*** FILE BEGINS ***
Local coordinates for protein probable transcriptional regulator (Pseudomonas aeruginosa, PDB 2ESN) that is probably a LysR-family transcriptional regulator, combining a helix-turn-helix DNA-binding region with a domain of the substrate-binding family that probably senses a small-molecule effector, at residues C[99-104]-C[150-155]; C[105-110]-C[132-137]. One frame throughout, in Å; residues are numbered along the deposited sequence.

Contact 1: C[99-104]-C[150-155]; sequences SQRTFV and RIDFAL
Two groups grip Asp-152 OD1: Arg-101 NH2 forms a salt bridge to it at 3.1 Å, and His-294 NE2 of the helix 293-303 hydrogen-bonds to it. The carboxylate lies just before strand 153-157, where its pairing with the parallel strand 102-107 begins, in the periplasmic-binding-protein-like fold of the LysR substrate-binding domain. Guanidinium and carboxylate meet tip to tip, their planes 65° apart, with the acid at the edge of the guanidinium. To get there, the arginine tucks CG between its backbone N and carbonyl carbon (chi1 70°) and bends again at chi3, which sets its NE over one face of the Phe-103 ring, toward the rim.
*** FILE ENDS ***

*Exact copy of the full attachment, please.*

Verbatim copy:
Local coordinates for protein probable transcriptional regulator (Pseudomonas aeruginosa, PDB 2ESN) that is probably a LysR-family transcriptional regulator, combining a helix-turn-helix DNA-binding region with a domain of the substrate-binding family that probably senses a small-molecule effector, at residues C[99-104]-C[150-155]; C[105-110]-C[132-137]. One frame throughout, in Å; residues are numbered along the deposited sequence.

Contact 1: C[99-104]-C[150-155]; sequences SQRTFV and RIDFAL
Two groups grip Asp-152 OD1: Arg-101 NH2 forms a salt bridge to it at 3.1 Å, and His-294 NE2 of the helix 293-303 hydrogen-bonds to it. The carboxylate lies just before strand 153-157, where its pairing with the parallel strand 102-107 begins, in the periplasmic-binding-protein-like fold of the LysR substrate-binding domain. Guanidinium and carboxylate meet tip to tip, their planes 65° apart, with the acid at the edge of the guanidinium. To get there, the arginine tucks CG between its backbone N and carbonyl carbon (chi1 70°) and bends again at chi3, which sets its NE over one face of the Phe-103 ring, toward the rim.